Google Classroom
GeoGebraGeoGebra Classroom

Drawing vs. Constructing, The Drag Test

Drawing vs. Constructing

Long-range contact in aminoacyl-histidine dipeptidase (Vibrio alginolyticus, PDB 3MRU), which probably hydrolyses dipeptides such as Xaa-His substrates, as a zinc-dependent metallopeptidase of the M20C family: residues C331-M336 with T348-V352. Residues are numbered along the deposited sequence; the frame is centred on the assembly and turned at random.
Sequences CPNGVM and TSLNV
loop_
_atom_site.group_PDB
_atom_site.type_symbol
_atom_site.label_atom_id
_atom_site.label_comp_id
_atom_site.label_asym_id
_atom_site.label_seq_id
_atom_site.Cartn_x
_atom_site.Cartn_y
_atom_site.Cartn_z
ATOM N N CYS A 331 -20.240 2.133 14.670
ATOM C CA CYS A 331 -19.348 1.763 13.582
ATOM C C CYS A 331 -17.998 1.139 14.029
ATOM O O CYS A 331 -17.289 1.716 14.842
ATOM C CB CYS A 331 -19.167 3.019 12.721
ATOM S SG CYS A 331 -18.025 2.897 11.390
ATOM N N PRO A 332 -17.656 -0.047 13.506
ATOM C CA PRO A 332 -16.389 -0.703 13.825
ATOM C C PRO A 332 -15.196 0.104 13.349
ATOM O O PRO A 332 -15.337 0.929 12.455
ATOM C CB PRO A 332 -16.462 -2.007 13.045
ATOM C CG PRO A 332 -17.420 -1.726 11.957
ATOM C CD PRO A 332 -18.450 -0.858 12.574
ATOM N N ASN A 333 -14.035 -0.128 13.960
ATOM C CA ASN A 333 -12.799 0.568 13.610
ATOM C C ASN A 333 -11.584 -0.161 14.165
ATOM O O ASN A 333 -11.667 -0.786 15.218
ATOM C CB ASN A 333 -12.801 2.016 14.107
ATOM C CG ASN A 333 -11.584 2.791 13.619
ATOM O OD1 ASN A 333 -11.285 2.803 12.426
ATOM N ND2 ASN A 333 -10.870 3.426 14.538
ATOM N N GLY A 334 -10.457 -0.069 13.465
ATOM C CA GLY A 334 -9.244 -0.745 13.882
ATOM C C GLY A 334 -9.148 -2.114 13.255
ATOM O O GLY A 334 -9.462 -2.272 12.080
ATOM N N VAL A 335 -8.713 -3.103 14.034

In the app above there appear to be four congruent equilateral triangles. However, everything is not as it seems. Select some points and drag them around to see what types of figures are actually here. Answer the questions posed above. There is a difference in a geometric object that is merely drawn to temporarily have a certain shape, vs. a geometric object that is constructed with certain structure built in. If the task is to construct an isosceles triangle, then the construction should stay an isosceles triangle when the figure is manipulated by dragging around the points. The structure of an isosceles triangle should remain as the figure is manipulated. If a figure can be manipulated to be a non-isosceles triangle, or even a non-triangle, then not enough structure was built into the construction. On the other hand, the figure should be able to be manipulated so that any isosceles triangle may be formed by the figure after manipulation. For example, if the figure always stays an equilateral triangle, then it is always an isosceles triangle, but it is not a general isosceles triangle, because there are some isosceles triangles that it cannot be manipulated to become. Be sure when you are constructing objects that they have been constructed with enough structure maintain the desired structure when manipulated, and that they do not have too much structure built in, so that they can be manipulated to become any example of the desired object. The main power of GeoGebra is in the construction of dynamic figures that stand up to the drag test.